Raime Quarter Turns Over A Living Line

[Blackest Ever Black; 2012]

Rating: 5/5

Styles: prelonged anxiety, pages missing
Others: Bohren & der Club of Gore, Earth, KTL, Test Dept.

“Holloway even succeeds in scratching, stabbing and ultimately kicking a hole in the wall, only to discover another windowless room with a doorway leading to another hallway spawning yet another endless series of empty rooms and passageways, all with walls potentially hiding and thus hinting at a possible exterior though inevitably winding up as just another border to another interior.”
– Mark Z. Danielewski, House of Leaves

The claustrophobic scenarios Danielewski evokes in his debut novel House of Leaves are primary, meddling components to the hijacked narrative that nonchalantly switches between a documented transcript of characters exploring the hermetical bowels of a dwelling, the rambling footnotes of a paranoid hoodlum, and scattered clippings of hyperglyphic, multidimensional text strewn across the book’s foreboding pages. It’s a frenzied read that indulges neurotic interplay amid the reader, the writer, and the crackpot personalities that are brought to life within. The passages by which Holloway and his team become so entranced comprise a dank labyrinth, ashen and lightless, abound with a delirious sublime that is ultimately paralleled by the intrusive, forceful soundscapes encrusted on Blackest Ever Black’s latest, Raime’s Quarter Turns Over A Living Line.

With an inspirational backdrop conjured from early goth and synth industrial music and a condescending approach to those who might not be as acquainted with the rehashed screenshots and YouTube content selected to carve the label’s desired online aesthetic, Kiren Sande birthed Blackest Ever Black on the side of his gig at FACT. First to be unleashed was the 2010 Raime EP, a three-track record that saw Joe Andrews and Tom Halstead adhering to sounds relatively distant from the jungle and trip-hop persuasions of their past, where vocal samples were propelled amid tightly paced beats and behind deliciously gloomy layers of reverberation. The release spliced a brooding, hallowed benchmark for both the label’s web presence and the artistic roster destined to assemble in grounding one of the most compelling outposts of electronic music on the web.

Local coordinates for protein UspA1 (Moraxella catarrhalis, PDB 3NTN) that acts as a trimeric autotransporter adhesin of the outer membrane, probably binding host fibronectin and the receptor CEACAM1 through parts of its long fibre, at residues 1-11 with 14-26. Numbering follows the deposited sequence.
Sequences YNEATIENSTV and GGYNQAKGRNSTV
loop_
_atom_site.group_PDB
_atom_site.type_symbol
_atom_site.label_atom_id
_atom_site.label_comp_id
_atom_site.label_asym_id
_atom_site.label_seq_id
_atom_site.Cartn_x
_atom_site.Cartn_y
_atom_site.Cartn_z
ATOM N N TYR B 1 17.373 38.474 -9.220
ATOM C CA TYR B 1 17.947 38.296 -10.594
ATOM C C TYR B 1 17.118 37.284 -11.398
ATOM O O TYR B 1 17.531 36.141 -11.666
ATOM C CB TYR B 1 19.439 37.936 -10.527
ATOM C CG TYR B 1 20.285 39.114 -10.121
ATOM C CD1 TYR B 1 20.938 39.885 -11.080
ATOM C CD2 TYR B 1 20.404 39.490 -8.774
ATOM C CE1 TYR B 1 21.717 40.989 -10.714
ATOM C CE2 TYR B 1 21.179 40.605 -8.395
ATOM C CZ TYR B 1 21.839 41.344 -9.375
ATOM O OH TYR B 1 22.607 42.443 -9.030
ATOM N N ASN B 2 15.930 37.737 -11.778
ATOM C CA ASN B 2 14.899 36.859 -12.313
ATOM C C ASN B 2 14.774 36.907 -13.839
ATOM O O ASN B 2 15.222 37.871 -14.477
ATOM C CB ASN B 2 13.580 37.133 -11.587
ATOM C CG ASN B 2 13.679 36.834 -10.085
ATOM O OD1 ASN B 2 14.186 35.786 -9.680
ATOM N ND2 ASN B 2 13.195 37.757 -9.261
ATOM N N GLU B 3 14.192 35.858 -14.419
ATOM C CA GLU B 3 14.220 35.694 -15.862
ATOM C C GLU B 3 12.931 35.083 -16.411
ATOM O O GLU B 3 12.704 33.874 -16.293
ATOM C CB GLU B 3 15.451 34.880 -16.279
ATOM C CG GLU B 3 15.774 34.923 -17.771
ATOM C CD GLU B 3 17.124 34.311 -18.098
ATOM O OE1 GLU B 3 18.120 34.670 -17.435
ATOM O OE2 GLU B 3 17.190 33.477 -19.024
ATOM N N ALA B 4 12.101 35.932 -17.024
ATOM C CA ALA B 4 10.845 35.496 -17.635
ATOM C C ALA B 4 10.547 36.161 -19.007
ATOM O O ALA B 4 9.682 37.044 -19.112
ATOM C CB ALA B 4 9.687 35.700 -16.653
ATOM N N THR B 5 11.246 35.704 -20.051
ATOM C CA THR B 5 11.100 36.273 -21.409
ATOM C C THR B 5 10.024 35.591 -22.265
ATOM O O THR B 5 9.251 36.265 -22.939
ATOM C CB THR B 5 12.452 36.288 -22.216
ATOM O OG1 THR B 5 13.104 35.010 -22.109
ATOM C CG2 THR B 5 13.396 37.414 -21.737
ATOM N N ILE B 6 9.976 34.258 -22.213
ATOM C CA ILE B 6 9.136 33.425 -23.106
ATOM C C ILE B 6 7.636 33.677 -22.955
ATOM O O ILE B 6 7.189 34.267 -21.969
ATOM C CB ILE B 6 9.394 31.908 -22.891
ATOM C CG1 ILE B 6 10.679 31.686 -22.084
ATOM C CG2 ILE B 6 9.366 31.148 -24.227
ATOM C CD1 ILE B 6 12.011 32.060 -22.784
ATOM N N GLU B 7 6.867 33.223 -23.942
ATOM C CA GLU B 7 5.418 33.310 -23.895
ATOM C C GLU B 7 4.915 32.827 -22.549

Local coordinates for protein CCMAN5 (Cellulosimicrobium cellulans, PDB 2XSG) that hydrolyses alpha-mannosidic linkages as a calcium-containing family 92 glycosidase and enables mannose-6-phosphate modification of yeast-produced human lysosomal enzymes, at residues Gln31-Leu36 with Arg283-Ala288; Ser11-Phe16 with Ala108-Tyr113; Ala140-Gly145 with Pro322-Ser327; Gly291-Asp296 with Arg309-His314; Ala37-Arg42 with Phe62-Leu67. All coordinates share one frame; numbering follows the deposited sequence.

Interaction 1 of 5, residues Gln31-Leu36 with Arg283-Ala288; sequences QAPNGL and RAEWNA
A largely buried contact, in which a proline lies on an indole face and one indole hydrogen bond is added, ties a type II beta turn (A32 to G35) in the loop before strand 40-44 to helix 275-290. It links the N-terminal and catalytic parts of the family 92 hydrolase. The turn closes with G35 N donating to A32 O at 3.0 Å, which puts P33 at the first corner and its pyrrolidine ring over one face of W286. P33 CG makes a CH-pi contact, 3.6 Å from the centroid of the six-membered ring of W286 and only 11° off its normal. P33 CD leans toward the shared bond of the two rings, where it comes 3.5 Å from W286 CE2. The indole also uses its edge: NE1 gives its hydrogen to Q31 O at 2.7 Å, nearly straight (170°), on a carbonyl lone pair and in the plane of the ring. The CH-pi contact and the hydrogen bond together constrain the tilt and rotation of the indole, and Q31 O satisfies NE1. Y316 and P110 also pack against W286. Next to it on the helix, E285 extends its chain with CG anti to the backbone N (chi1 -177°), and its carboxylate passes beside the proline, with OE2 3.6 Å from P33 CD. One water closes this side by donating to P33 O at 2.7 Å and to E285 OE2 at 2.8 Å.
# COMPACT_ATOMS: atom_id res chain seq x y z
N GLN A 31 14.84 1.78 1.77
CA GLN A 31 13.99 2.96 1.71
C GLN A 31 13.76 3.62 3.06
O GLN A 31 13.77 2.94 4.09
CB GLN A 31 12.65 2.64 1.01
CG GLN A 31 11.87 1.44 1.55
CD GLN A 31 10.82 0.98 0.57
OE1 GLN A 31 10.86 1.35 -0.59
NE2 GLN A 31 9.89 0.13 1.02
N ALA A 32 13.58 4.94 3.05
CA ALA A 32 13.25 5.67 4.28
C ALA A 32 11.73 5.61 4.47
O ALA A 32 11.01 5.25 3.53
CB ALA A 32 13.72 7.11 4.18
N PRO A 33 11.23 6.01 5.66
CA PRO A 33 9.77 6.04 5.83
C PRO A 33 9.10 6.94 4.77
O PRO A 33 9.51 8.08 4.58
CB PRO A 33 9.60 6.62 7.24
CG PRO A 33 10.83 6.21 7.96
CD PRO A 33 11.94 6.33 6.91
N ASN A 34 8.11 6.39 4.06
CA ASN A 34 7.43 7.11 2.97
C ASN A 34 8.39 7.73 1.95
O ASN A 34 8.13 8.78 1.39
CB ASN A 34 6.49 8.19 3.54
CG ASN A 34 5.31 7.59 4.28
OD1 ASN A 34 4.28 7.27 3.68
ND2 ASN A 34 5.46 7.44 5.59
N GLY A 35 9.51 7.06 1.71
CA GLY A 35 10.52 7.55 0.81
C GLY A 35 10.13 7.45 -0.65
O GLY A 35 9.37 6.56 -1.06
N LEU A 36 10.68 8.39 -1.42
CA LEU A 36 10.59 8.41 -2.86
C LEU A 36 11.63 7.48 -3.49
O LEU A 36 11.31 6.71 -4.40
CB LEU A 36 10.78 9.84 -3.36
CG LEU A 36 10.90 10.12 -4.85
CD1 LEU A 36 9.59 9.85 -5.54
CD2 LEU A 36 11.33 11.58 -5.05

Before the EP’s release, however, Raime concocted the first in a series of compilations for Blackest Ever Black; You Can’t Hide Your Headcrack could now be construed as an illuminating manifesto for the label’s direction, an oblique map or set of instructions that would soon thrust listeners alongside Holloway in his petrifying descent into darkness. The tracklist is all but compromising in its flaunting of industrial post-punk through Cabaret Voltaire, a double drop of Konstruktivits, and a dark-wave Psyche number, which bleeds across vinyl surface crackle to create a sound that ultimately sets the ball rolling for recent mixes adhering to similar themes by Sande himself as well as Tropic of Cancer and Before My Eyes, a series of vastly popular collaborative DJ sessions across London that provide a public platform for choice cuts spun by Demdike Stare and others from the BEB roster. Those highly concrete catalogs are symbolic of a fetishization that encompasses both online presence and the sonic models embellished by artists producing for the bill — the blackened tribal percussion of Cut Hands, the pneumatic techno of Regis, the militaristic onslaught of Vatican Shadow — each act harboring their own styles and patterns yet all of them unified by fostering particularly somber dispositions that linger throughout the course of everything that trickles from the label, from Oliver Smith’s convoluted layouts to Sande’s precise tinkering.